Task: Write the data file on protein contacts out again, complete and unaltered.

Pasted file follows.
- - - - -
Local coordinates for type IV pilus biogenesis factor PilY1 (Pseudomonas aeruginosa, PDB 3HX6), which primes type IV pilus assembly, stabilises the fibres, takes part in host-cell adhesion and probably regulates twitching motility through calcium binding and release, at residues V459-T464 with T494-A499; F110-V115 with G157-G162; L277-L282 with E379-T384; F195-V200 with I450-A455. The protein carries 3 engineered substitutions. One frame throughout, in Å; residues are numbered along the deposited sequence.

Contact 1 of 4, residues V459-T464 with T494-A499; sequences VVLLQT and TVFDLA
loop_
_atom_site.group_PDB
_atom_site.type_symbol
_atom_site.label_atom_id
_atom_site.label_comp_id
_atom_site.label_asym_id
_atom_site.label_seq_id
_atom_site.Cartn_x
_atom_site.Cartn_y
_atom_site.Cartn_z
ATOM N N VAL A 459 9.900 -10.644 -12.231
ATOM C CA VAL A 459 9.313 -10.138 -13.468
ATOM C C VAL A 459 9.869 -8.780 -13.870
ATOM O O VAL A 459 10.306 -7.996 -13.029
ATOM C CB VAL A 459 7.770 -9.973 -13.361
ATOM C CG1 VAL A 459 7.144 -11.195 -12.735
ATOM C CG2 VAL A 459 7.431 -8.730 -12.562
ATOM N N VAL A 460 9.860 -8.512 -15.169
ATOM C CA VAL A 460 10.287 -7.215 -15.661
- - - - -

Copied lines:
Local coordinates for type IV pilus biogenesis factor PilY1 (Pseudomonas aeruginosa, PDB 3HX6), which primes type IV pilus assembly, stabilises the fibres, takes part in host-cell adhesion and probably regulates twitching motility through calcium binding and release, at residues V459-T464 with T494-A499; F110-V115 with G157-G162; L277-L282 with E379-T384; F195-V200 with I450-A455. The protein carries 3 engineered substitutions. One frame throughout, in Å; residues are numbered along the deposited sequence.

Contact 1 of 4, residues V459-T464 with T494-A499; sequences VVLLQT and TVFDLA
loop_
_atom_site.group_PDB
_atom_site.type_symbol
_atom_site.label_atom_id
_atom_site.label_comp_id
_atom_site.label_asym_id
_atom_site.label_seq_id
_atom_site.Cartn_x
_atom_site.Cartn_y
_atom_site.Cartn_z
ATOM N N VAL A 459 9.900 -10.644 -12.231
ATOM C CA VAL A 459 9.313 -10.138 -13.468
ATOM C C VAL A 459 9.869 -8.780 -13.870
ATOM O O VAL A 459 10.306 -7.996 -13.029
ATOM C CB VAL A 459 7.770 -9.973 -13.361
ATOM C CG1 VAL A 459 7.144 -11.195 -12.735
ATOM C CG2 VAL A 459 7.431 -8.730 -12.562
ATOM N N VAL A 460 9.860 -8.512 -15.169
ATOM C CA VAL A 460 10.287 -7.215 -15.661